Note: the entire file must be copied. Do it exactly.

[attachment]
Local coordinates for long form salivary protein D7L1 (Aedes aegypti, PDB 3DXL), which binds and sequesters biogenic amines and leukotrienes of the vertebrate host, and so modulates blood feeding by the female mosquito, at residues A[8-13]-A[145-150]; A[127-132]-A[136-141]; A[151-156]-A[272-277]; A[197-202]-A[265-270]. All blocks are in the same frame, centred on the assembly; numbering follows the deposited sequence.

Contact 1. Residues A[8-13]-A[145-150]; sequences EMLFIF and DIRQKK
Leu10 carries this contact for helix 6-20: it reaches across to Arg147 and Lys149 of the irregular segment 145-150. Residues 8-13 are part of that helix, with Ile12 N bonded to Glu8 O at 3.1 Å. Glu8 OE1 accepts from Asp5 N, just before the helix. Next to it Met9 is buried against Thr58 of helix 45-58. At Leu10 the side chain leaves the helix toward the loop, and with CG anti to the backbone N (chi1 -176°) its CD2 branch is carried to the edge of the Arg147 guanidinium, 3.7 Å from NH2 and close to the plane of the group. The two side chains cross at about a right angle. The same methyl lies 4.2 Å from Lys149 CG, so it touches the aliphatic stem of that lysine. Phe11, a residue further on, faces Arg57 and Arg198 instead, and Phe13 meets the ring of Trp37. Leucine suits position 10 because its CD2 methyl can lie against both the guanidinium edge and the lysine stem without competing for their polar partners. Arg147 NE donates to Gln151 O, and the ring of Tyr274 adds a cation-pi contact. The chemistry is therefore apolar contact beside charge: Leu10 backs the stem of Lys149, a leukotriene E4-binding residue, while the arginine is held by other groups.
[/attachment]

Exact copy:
Local coordinates for long form salivary protein D7L1 (Aedes aegypti, PDB 3DXL), which binds and sequesters biogenic amines and leukotrienes of the vertebrate host, and so modulates blood feeding by the female mosquito, at residues A[8-13]-A[145-150]; A[127-132]-A[136-141]; A[151-156]-A[272-277]; A[197-202]-A[265-270]. All blocks are in the same frame, centred on the assembly; numbering follows the deposited sequence.

Contact 1. Residues A[8-13]-A[145-150]; sequences EMLFIF and DIRQKK
Leu10 carries this contact for helix 6-20: it reaches across to Arg147 and Lys149 of the irregular segment 145-150. Residues 8-13 are part of that helix, with Ile12 N bonded to Glu8 O at 3.1 Å. Glu8 OE1 accepts from Asp5 N, just before the helix. Next to it Met9 is buried against Thr58 of helix 45-58. At Leu10 the side chain leaves the helix toward the loop, and with CG anti to the backbone N (chi1 -176°) its CD2 branch is carried to the edge of the Arg147 guanidinium, 3.7 Å from NH2 and close to the plane of the group. The two side chains cross at about a right angle. The same methyl lies 4.2 Å from Lys149 CG, so it touches the aliphatic stem of that lysine. Phe11, a residue further on, faces Arg57 and Arg198 instead, and Phe13 meets the ring of Trp37. Leucine suits position 10 because its CD2 methyl can lie against both the guanidinium edge and the lysine stem without competing for their polar partners. Arg147 NE donates to Gln151 O, and the ring of Tyr274 adds a cation-pi contact. The chemistry is therefore apolar contact beside charge: Leu10 backs the stem of Lys149, a leukotriene E4-binding residue, while the arginine is held by other groups.